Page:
The Imperial Image Database was set up in 2010 with the aim of generating three-dimensional (3D) scans of Roman portraiture recovered from different contexts across southern Britain.

The survey is not only collating and analysing fragments of stone and bronze Roman sculpture preserved within a variety of British museums, but is also comparing these pieces with material held within internationally important stonework repositories in order to compile a digital database of Roman imperial portrait typology.

Such a database will, it is hoped, significantly aid the future resolution, identification and interpretation of Roman sculptured images, however fragmentary their condition. The reproduction of images in 3D permits the full examination of detail not immediately apparent to the naked eye and will prove of importance to a wide range of individuals from art historians, archaeologists, classical historians, academic researchers, museum curators and the general public, combining, as it does, the study of Roman art, material culture, museum archives and facial recognition.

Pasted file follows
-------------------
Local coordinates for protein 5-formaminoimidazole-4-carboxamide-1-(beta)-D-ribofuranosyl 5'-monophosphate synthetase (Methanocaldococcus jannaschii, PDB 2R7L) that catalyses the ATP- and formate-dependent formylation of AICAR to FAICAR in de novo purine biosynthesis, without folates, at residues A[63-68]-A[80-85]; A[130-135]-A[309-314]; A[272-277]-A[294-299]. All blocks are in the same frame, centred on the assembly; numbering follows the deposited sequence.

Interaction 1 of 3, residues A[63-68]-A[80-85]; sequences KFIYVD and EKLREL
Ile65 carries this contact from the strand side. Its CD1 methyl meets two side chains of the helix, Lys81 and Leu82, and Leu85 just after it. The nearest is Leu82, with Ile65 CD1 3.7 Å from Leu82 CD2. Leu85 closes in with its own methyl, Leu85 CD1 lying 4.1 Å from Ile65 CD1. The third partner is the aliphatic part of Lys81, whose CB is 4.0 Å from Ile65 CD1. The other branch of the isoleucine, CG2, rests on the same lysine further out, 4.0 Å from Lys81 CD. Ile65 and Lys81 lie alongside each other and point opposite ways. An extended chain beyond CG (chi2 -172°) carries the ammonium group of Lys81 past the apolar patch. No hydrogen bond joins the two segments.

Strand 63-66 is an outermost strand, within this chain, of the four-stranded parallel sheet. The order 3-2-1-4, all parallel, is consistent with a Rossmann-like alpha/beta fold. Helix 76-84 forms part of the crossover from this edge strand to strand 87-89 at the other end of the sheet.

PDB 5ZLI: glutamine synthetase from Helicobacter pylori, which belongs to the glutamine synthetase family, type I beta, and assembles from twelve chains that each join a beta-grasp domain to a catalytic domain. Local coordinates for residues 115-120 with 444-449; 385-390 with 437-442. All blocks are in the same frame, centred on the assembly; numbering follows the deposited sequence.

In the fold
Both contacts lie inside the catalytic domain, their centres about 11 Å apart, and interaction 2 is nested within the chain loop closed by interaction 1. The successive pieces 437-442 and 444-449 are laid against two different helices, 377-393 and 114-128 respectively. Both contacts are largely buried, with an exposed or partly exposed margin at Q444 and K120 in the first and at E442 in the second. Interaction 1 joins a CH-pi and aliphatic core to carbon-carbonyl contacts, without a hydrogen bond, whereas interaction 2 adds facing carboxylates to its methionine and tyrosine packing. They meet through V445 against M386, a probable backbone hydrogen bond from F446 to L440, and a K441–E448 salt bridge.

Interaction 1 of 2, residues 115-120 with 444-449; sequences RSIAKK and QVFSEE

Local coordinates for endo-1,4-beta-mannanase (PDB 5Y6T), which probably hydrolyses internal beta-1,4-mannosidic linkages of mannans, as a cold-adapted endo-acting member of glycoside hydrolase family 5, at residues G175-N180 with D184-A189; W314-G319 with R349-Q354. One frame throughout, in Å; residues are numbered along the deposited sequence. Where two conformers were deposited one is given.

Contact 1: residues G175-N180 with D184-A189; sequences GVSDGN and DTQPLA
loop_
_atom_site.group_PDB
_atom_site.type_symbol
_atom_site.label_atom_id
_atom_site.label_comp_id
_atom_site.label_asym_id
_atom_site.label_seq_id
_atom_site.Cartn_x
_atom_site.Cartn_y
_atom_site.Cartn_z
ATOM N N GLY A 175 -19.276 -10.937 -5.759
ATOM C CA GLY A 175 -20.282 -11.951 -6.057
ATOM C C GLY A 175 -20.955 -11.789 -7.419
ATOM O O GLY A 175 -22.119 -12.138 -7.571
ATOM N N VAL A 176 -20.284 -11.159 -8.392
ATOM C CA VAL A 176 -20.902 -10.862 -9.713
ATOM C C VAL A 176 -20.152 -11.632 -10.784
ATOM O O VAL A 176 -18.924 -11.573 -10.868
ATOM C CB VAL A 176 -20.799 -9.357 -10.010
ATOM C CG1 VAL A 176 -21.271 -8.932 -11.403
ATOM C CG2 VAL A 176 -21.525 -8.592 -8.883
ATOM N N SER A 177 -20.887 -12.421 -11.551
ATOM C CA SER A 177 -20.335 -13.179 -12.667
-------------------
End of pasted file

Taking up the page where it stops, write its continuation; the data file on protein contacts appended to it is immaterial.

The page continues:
To date, a number of significant portraits recovered from Romano British contexts have been identified or had their previous identity and significance challenged, from the iconic Saxmudham bronze head in the British Museum – previously thought to be the emperor Claudius, now shown to be in fact an image of his successor, the emperor Nero, to the fragment of a life-size marble head of a young man from Fishbourne palace which can now also be shown to have been a likeness of Nero at the time of his adoption in AD 50 (when he was aged 13).

Other portraits of Nero, both in a highly battered state, suggesting that the images were attacked in the post mortem memory sanctions that followed in the wake of the emperor’s suicide in AD 68, can also now be identified from locations at Hinckley in Leicestershire and also from the north eastern limits of the city of London.

Portraits of the later emperor Trajan can now be identified from Bosham harbour, in West Sussex, and also from an area to north of the frontier at Hawkshaw, Peebleshire (this one re-carved from an earlier portrait of the unpopular emperor Domitian – traces of the former leader’s hair styling being evident at the nape of the neck).

The work is still in its early stages, and much more needs to be done, but already our view of the ‘face’ of Roman Britain has changed significantly.

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